Shipping to Switzerland would be about $50
    Ted
    latheman2@aol.com
    Attached Thumbnails Attached Thumbnails metthddial13-16a.jpg   metthddial13-16b.jpg  

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    ferrum is offline Plastic
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    Thanks everyone so far!

    Clive: I just ordered the book off amazon... cheap and should be at my place soon enough... thanks .- I always appreciate a good book

    David: this is pure genius... didn't know... thx.

    adama, thanks for the heads up on the dial thing...

    Ted: I might be interested if my own project fails...
    I love to make my own tools... but I can't dedicate too much time besides regular work to it... so if it gets too time consuming I'll pick you up on the offer...
    btw. what's the diameter of the Southbends lead screw for which the thread dial thing was made for? (mine's roughly 24mm)
    (btw. I used to own a SB9 lather couple of years ago... loved it...)


    I'll get some brass rods during the next few days and will make a few gears and see where I'll get from there...

    btw. here's a photo of the De Valliere H130:

    ( I know... it deserves a new paint job...)

    and an ER32 Collet holder for my Aciera F3 Mill (with a W20 Spindle) I've made on the H130...

  16. #16
    SBLatheman's Avatar
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    Quote Originally Posted by ferrum View Post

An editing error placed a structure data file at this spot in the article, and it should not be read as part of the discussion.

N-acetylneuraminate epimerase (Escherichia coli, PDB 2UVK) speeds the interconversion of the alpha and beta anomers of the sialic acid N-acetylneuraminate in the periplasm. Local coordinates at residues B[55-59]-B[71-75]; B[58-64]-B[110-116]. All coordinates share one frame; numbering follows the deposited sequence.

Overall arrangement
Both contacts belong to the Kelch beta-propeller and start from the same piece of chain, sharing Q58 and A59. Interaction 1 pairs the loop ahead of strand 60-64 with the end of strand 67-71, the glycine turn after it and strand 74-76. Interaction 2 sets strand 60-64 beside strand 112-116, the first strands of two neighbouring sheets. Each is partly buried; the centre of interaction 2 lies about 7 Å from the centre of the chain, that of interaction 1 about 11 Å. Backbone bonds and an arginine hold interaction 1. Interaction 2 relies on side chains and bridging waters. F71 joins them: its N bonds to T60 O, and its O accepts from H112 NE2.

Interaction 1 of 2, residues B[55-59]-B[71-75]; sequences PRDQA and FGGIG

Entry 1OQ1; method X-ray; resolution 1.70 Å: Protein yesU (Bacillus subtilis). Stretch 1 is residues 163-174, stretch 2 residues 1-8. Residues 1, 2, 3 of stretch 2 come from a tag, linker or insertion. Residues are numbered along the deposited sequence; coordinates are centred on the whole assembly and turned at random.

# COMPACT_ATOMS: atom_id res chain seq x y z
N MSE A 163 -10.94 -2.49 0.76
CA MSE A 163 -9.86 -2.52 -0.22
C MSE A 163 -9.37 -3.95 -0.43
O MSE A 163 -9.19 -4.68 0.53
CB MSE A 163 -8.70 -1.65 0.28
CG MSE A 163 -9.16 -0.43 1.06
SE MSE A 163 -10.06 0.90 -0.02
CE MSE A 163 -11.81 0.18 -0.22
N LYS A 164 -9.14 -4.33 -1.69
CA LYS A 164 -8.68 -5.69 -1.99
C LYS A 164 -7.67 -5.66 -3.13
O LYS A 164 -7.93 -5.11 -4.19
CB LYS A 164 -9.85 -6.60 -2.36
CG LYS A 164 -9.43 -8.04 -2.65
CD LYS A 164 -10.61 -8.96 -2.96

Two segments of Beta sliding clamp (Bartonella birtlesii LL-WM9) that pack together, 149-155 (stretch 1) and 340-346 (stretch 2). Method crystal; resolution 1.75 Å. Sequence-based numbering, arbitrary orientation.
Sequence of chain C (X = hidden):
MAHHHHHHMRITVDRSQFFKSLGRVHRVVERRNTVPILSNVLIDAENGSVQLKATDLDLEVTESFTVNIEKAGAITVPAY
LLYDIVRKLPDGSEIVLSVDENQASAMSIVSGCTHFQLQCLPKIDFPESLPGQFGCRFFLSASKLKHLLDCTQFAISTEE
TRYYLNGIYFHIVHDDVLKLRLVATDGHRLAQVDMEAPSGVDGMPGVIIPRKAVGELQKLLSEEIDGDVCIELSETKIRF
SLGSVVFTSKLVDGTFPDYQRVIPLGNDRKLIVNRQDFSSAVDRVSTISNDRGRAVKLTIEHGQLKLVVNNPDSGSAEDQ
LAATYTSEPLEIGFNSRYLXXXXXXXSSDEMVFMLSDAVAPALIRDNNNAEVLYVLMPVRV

Ted: I might be interested if my own project fails...
    I love to make my own tools... but I can't dedicate too much time besides regular work to it... so if it gets too time consuming I'll pick you up on the offer...
    btw. what's the diameter of the Southbends lead screw for which the thread dial thing was made for? (mine's roughly 24mm)
    (btw. I used to own a SB9 lather couple of years ago... loved it...)
    1 1/8" diameter. the only thing metric was the threads
    Ted

  17. #17
    Clive603 is offline Titanium
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    Daniel
    Hope you find Martin Cleeves book useful. Probably only a couple of chapters directly relevant to you but its the only readily available source I know of dealing with the pick up, thread dial and related issues from first principles and pretty comprehensively. Ton of stuff on change gears which is fairly wasted for most of us.

    Heck I bought the book for two chapters and found the rest interesting, albeit in an intellectual way. Which wasn't too bad. Got a couple or three around where what I wanted works out at around £3 a page!

    Clive

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    ferrum is offline Plastic
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    Clive

    Ah I bet there are some useful infos in that book - and it was quite cheaply available...
    guess it will make a good addition to my shop's library

    cheers,

    Daniel